Ultimately, health and human service nonprofits are big business. New York City providers manage billions of dollars in government revenue, hundreds of thousands of residents are employed by provider organizations and millions of children, adults and families rely on uninterrupted, effective services every day. While we have made steps towards reforming the city’s contracting relationship to reflect this reality; there is much more to be done. 

Why is procurement reform so hard? Why doesn’t the city just fix the problem? 

Government contracting is complicated all over the country, especially in human services. No jurisdiction has figured it out. Running an organization that relies so heavily on government funding, as SeaChange reports have highlighted, requires an understanding of how government works and how to make government work for your organization.

A core challenge nonprofits face in their government relations is the lack of standardization and uniformity across, and even within, city agencies. While there are various underlying reasons for this, understanding these nuances can make the difference between a successful relationship and one that creates frustration and greater risks. In today’s environment, having staff with government contracting expertise is critical, but a sustainable and equitable future will require a more standardized, predictable system. 

What advice would you give nonprofits?

Nonprofit executives must understand their contracts, understand public financing of their contracts and build strong relationships with agencies where they have contracts. Providers should cultivate internal expertise on how the wheels of government turn and how to make their contracts work for their businesses and community needs.  

What about for funders?

When we designed the indirect cost rate initiative and standardized human services financial management practices, we aligned with the federal guidance to unify funding practices. I urge funders to consider the same to ease administrative burdens for providers, shift more resources to community programming and enable greater transparency. New York City has an established model that can be replicated nationally.

If funders and advocates want to drive procurement reform, it often requires jumping into the trenches – shoulder to shoulder with the city, identifying a single issue to dig into deeply and persisting until a solution is identified and implemented. Rome wasn’t built in a day – you can’t do everything at once – it will take discipline and partnership to reform the largest contracting system in the United States – and make it stick.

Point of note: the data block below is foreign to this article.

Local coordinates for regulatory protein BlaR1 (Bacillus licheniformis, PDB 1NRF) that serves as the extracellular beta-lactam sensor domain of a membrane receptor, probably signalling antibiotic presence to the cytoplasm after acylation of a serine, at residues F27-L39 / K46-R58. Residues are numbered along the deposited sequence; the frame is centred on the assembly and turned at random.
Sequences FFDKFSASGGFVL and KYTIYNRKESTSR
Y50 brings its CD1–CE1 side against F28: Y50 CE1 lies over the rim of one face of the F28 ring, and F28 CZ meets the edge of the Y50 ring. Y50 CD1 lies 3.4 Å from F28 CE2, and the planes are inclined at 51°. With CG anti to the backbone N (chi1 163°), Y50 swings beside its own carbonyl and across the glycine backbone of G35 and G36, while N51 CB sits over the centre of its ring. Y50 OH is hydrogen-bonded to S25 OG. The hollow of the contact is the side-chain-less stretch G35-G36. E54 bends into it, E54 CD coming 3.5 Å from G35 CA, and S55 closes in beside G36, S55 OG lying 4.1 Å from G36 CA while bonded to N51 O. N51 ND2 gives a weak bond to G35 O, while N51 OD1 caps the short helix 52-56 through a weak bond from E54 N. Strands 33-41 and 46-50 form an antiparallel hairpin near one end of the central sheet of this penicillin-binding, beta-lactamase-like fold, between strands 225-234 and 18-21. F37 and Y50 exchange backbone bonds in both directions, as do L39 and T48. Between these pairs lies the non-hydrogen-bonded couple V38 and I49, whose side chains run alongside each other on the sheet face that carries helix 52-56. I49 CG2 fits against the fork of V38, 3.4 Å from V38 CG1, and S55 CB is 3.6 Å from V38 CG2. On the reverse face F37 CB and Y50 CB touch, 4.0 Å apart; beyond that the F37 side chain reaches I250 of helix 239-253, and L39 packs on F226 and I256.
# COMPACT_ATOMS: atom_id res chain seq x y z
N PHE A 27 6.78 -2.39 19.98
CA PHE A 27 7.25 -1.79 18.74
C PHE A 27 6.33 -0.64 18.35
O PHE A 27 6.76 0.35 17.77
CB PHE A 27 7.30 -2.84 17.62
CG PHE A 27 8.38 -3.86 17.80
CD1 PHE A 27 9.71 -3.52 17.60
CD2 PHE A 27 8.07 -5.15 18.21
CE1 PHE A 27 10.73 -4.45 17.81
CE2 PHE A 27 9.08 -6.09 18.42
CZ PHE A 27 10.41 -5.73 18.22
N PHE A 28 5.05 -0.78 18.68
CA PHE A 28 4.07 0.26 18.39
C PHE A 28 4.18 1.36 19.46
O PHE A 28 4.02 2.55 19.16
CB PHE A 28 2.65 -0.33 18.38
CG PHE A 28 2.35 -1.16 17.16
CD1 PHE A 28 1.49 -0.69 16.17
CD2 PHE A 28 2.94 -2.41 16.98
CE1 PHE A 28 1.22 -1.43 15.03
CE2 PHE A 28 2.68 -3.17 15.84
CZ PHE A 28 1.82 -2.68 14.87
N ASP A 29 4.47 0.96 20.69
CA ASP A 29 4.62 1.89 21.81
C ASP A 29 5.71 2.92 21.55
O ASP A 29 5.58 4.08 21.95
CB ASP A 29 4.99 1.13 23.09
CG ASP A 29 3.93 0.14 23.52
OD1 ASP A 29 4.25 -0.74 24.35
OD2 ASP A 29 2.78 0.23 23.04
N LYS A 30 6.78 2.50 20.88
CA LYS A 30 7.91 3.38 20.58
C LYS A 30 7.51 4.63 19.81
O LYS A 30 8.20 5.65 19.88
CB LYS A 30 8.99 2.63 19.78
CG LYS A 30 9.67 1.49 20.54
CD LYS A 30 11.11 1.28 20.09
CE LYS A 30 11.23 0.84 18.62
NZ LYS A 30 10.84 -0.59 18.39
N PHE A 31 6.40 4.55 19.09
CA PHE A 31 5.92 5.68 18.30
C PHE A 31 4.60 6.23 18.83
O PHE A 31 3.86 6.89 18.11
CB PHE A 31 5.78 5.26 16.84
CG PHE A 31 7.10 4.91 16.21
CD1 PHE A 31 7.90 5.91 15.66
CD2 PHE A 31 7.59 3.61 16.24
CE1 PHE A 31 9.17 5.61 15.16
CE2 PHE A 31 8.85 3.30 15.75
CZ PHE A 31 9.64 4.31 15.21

And for the city?

I hope to see updates to budgeting and invoicing in connection with the migration from Accelerator to PASSPort and adoption of a risk-based, data-informed approach to contract audits. Discretionary contracting is also ripe for reform. It would be an incredible accomplishment and a project that will require an amazing collaboration between City Council, the administration and the comptroller’s office – it would be an exciting and meaningful change.

Finally, I dream that when new programs are designed, agencies focus not only on the funding amount and the services to be provided, but also the procurement strategy including vendor outreach and the contracting process. (We created a template that agencies can use to identify the quickest time frame for implementation given the procurement laws and account for provider input in design.)

Are you optimistic about the future?

Always! There are many bright spots across the city – programmatically in areas like the New York City Cabinet for Older New Yorkers and operationally like the upcoming migration from Accelerator to PASSPort. I look forward to contributing to the future growth and advancement of New Yorkers.